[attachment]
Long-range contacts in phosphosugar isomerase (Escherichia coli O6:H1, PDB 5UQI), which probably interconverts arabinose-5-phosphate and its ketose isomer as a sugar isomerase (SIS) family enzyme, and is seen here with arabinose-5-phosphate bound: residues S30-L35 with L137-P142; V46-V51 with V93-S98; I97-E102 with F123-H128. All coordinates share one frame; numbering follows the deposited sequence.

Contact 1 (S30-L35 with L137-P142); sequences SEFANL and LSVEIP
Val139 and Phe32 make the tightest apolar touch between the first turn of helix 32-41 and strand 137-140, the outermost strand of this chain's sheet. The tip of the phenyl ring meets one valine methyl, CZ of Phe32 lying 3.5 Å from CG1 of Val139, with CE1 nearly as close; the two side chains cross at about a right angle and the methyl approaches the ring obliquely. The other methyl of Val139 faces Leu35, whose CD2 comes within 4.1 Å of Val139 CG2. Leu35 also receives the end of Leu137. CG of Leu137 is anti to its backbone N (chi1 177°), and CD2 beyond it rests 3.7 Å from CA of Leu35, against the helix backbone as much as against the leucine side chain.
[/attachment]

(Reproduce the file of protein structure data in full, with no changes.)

Long-range contacts in phosphosugar isomerase (Escherichia coli O6:H1, PDB 5UQI), which probably interconverts arabinose-5-phosphate and its ketose isomer as a sugar isomerase (SIS) family enzyme, and is seen here with arabinose-5-phosphate bound: residues S30-L35 with L137-P142; V46-V51 with V93-S98; I97-E102 with F123-H128. All coordinates share one frame; numbering follows the deposited sequence.

Contact 1 (S30-L35 with L137-P142); sequences SEFANL and LSVEIP
Val139 and Phe32 make the tightest apolar touch between the first turn of helix 32-41 and strand 137-140, the outermost strand of this chain's sheet. The tip of the phenyl ring meets one valine methyl, CZ of Phe32 lying 3.5 Å from CG1 of Val139, with CE1 nearly as close; the two side chains cross at about a right angle and the methyl approaches the ring obliquely. The other methyl of Val139 faces Leu35, whose CD2 comes within 4.1 Å of Val139 CG2. Leu35 also receives the end of Leu137. CG of Leu137 is anti to its backbone N (chi1 177°), and CD2 beyond it rests 3.7 Å from CA of Leu35, against the helix backbone as much as against the leucine side chain.